January 21, 2014; Today

It’s difficult to know whether Greg Mortenson’s recent explanations of his fabricated Three Cups of Tea and Stones into Schools and of his charity’s misuse of funds are a buy or a sell. Would you buy Mortenson’s rationalizations after his mounds of made-up stories of his purported experiences in Taliban-controlled parts of Afghanistan and Pakistan, or might you rate his statements in an interview with Tom Brokaw just more of what led to his public exposure and the subsequent investigations of his charity, the Central Asia Institute?

At the time of the CBS 60 Minutes revelations in 2011 of the huge gaps between Mortenson’s stories and the truth, Mortenson’s advocates were sharply critical of CBS and its primary source, Into Thin Air author Jon Krakauer. NPQ covered this story in depth in several newswires. (You can find even more of our stories through our website’s search function.) Earlier this week, on the Today show, Mortenson told Brokaw that, “In maybe a strange, ironic way, I’d like to thank CBS and Jon Krakauer because, had they not brought these issues up, we could have gotten into more serious problems.”

It is an odd statement, shifting from the first-person singular to the first-person plural, and he followed that with a denial that he had really lied, just that in the course of editing down his books, “The stories happened, but…not in the sequence or the timing.” It isn’t clear, for example, how that explains the statement in one of his books that in 2000 he held Mother Teresa’s hand while she was lying in state—even though she died and was buried in 1997.

He told Brokaw that he has apologized “to people who were very adamant that I make changes” and he apologized more in the interview, but exactly what he’s apologizing for is unclear. When he was compelled by the Montana attorney general to repay $1 million to his own nonprofit, the Central Asia Institute, and step down from its board, he acknowledged that he “really didn’t factor in the very important things of accountability, transparency,” but that doesn’t quite get at the problems that the AG pointed out. At $1 million, Mortenson, claiming he operated from his heart, not his head, got off cheap. The AG’s investigation “found that the charity spent $4.9 million advertising Mortenson’s two books, $4 million buying copies of them to give away to schools and libraries, paid inappropriate speaking fees to Mortenson and had paid for charter flights for family vacations, clothing and Internet downloads.” Not only wasn’t the money quite going to the charity, what the charity claimed to be doing was false. “Nearly 30 of the 54 schools Mortenson’s charity built in Afghanistan…were empty, built by someone else, or not receiving support,” according to the CBS report.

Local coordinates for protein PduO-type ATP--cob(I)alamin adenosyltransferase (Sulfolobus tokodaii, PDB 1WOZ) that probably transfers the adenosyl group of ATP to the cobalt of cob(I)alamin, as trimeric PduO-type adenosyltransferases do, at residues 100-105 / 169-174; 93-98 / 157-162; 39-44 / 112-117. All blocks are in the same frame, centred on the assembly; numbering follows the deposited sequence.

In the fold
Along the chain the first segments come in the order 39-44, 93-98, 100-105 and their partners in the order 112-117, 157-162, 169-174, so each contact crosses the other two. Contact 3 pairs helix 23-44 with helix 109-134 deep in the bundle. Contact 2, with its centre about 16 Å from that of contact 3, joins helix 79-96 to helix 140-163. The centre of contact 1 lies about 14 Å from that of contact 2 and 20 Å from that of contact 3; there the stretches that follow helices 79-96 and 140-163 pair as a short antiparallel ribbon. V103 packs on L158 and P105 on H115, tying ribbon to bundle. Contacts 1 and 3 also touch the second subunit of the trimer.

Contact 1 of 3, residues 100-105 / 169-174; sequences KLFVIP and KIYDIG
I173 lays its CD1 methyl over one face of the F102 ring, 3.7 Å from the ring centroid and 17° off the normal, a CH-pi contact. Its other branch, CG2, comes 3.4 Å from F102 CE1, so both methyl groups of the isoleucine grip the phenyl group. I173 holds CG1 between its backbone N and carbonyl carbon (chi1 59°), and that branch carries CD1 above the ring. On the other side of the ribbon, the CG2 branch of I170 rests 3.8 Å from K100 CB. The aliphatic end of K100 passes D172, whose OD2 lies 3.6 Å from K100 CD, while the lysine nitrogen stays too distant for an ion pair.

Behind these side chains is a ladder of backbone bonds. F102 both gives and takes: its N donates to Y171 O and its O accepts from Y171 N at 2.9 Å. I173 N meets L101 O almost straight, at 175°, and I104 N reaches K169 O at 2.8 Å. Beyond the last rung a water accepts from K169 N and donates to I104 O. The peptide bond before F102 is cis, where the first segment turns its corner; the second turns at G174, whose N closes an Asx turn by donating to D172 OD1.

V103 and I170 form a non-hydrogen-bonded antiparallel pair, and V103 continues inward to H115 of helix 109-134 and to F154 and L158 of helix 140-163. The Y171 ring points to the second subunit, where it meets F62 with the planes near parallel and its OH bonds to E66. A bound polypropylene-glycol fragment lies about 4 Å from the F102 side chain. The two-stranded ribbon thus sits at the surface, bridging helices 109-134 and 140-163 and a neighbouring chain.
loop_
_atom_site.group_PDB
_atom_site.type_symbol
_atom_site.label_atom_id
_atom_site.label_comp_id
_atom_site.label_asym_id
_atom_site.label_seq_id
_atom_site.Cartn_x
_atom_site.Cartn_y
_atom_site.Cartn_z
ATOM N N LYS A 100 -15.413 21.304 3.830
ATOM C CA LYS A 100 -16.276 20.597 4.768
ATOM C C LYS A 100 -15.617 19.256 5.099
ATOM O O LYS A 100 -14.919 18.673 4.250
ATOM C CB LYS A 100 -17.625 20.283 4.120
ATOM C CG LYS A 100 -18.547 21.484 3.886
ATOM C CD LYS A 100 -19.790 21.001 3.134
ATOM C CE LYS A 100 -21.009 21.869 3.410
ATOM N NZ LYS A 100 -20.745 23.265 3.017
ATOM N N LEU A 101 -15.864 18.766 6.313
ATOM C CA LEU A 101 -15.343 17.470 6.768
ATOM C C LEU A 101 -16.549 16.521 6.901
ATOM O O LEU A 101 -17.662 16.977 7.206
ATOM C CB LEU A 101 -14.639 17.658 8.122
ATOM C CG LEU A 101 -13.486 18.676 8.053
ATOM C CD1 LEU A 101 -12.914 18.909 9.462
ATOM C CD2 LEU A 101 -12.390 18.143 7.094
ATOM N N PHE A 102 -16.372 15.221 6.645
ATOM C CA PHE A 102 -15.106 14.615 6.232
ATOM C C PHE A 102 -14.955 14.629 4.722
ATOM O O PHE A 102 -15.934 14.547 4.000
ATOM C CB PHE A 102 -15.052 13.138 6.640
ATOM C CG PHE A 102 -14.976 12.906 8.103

What exactly is Mortenson apologizing for? It’s difficult to tell, in part because Brokaw didn’t push for specifics in the interview. According to Today show co-host Matt Lauer, Mortenson’s statement about the “more serious problems” he might have endured had he not been exposed by CBS and Krakauer meant more of Mortenson’s heart condition. He didn’t talk about more problems with the charity itself or the more serious problem of Mortenson’s co-author David Oliver Relin’s suicide in 2012. Brokaw didn’t probe Mortenson’s specific lies in the books or the deeper problems in the charity’s accountability that might not have been revealed by the AG. The former NBC Nightly News anchor is a resident of Montana, like Mortenson, and actually was an early donor to the Central Asia Institute.

It also isn’t clear exactly who Mortenson is apologizing to. For example, did he apologize to former Republican Rep. Mary Bono, who was quoted in Three Cups of Tea declaring “Greg is the real thing…and I’m his biggest fan,” personally connected him to high-profile powerbrokers in Washington, and even introduced legislation to give Mortenson a Congressional Gold Medal? Bono remained Mortenson’s defender even after the 60 Minutes exposé.

Brokaw reminded Mortenson that America is a nation that gives people second chances, to which Mortenson responded, “I’ve been given the privilege to come back again and be committed to this and do it in a more humble and—understanding way. I’m gonna try as hard as I can never to make the same mistakes again.” For many observers, we’ll bet that they didn’t buy Mortenson’s performance. It’s a sell.—Rick Cohen